The non profit Calle 24 launches a campaign to clean up Mission streets and organize the vendors.
Volunteers took to the streets Saturday morning to pick up trash, paint murals, and play music. The effort marked the campaign launch of Calle Limpia, Corazón Contento, which translates to Clean Street, Happy Heart.
“We want the streets to be clean with our culture,” said Susana Rojas, the executive director of Calle 24, the Latino Cultural District. The District is bound by Potrero, Mission, 22nd, and 27th streets.
Rojas said the pandemic had hit the Mission district’s residents and small businesses hard. Saturday’s event that focused on the trash on 24th and nearby streets was “all about coming together as a community and addressing those issues with love, with dignity and respect.”
Others also noted the deterioration of the streets over the pandemic. “Street conditions in the Mission right now are pretty horrendous, and there’s a lot of reasons for that, so we’re interested in putting together community organizing as well as policy efforts to try to change that,” said Jennifer Ferrigno, a volunteer who works as a legislative aide for District Supervisor Hillary Ronen (who spoke and also volunteered at the event).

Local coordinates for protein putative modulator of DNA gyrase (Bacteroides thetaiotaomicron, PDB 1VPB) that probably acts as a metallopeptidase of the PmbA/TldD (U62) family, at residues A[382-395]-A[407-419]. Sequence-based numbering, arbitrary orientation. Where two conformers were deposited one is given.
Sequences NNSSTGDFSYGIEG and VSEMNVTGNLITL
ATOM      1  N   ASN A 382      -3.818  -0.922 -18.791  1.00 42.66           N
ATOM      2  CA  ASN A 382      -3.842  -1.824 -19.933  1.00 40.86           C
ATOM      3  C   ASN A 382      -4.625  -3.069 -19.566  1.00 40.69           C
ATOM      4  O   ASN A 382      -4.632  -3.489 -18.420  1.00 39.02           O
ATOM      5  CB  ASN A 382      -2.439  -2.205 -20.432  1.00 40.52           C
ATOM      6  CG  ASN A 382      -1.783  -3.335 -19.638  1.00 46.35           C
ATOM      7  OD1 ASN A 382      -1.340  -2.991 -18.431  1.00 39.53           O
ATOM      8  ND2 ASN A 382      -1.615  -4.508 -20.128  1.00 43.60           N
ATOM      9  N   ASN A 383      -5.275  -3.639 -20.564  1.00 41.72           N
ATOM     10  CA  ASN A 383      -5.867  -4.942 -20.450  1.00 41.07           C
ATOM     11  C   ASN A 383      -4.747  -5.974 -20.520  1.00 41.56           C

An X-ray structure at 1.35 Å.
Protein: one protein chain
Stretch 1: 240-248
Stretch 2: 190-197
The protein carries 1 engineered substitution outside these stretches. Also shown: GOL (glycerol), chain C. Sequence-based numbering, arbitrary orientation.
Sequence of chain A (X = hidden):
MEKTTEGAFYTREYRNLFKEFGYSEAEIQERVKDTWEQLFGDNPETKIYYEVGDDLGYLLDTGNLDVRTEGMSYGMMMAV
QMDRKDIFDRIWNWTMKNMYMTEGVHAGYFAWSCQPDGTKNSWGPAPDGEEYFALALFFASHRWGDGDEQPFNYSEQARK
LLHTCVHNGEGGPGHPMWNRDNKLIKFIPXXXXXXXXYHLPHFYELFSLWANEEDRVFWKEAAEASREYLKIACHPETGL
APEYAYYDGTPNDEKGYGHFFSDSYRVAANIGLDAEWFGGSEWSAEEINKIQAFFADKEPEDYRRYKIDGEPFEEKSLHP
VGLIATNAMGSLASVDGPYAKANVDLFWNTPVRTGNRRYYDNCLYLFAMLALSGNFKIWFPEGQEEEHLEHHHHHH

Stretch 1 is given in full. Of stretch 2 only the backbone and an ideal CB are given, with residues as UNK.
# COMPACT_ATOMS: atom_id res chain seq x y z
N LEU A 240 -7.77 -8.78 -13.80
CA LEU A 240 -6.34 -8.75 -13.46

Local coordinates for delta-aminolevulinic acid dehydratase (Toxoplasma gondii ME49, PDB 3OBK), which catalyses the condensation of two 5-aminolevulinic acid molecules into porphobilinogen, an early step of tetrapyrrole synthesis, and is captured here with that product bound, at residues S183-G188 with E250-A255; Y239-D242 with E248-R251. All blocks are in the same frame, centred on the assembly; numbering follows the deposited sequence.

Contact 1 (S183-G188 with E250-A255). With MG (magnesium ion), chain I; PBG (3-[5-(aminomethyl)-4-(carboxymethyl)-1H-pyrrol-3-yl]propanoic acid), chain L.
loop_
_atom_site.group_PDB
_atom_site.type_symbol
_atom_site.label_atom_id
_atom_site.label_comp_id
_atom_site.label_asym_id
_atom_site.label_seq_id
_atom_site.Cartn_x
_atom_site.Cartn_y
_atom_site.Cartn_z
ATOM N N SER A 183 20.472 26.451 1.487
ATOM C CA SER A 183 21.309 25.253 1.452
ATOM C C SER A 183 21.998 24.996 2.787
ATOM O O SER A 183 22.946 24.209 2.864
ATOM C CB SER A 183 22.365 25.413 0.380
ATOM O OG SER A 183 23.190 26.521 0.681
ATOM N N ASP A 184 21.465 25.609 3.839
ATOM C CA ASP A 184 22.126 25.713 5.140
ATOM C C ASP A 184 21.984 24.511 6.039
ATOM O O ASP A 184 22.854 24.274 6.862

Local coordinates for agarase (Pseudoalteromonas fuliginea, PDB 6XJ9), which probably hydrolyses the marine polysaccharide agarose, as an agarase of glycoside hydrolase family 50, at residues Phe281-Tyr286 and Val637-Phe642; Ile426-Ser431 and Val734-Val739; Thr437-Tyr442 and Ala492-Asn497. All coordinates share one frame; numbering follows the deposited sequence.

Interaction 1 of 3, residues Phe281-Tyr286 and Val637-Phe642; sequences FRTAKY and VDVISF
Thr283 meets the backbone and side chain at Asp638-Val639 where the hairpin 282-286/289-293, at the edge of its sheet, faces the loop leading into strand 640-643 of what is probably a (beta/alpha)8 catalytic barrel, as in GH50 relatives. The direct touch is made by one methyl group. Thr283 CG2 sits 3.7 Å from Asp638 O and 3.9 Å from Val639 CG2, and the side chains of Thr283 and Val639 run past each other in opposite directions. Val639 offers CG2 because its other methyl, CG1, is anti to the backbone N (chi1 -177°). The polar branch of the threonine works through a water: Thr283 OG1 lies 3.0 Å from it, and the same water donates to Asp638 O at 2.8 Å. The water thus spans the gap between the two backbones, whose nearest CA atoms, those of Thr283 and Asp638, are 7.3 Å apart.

Volunteer cleaner Erick Arguello, an advocacy manager for GLIDE and a Mission resident, said he “filled about eight bags.”
“The whole city needs work,” said Arguello. “The city is not what it used to be. It’s not just this neighborhood. It’s all the neighborhoods.”
Rio Schloesser, a muralist who immigrated from Guatemala, contributed to a mural at 3111 24th St. with the goal of introducing non-binary Spanish words. “Spanish is a very gendered language. … it takes more of an effort to speak in a gender-neutral way in Spanish than it does in English.”
They also said, “I think a lot of people will be seeing these words for the first time, and be like, ‘oh what’s that?’ and it’ll be like, ‘I’m non-binary.’”
Nancy Pili Hernandez, a muralist and Mission district resident since 1998, said the effort was a response to the emergency order that Mayor London Breed enacted in the Tenderloin. “That emergency order gave the police privileges that they should not have,” Hernandez said. “We do not want an emergency order in D9.”
The mural that Hernandez worked on with local artist Vanessa Agana is at 3262 24th Street. Hernandez described the mural as “an image of the prophecy that indigenous people have documented throughout this continent for a very, very long time.” The mural uses the eagle, the condor, and the quetzal to represent the North, South, and Central regions.
Rojas said that planning the day-long event was challenging, with mural host businesses dropping out, participants who couldn’t make it after testing positive for Covid-19, and supplies arriving late, “but, like always, we just pull through together and we made it happen.”
Rojas assisted throughout the day and passed out meal vouchers to the volunteer muralists, cleaners, and DJs to redeem at participating local restaurants.
“We just knew we wanted to have a beautiful event, and I think that’s what we have,” said Rojas.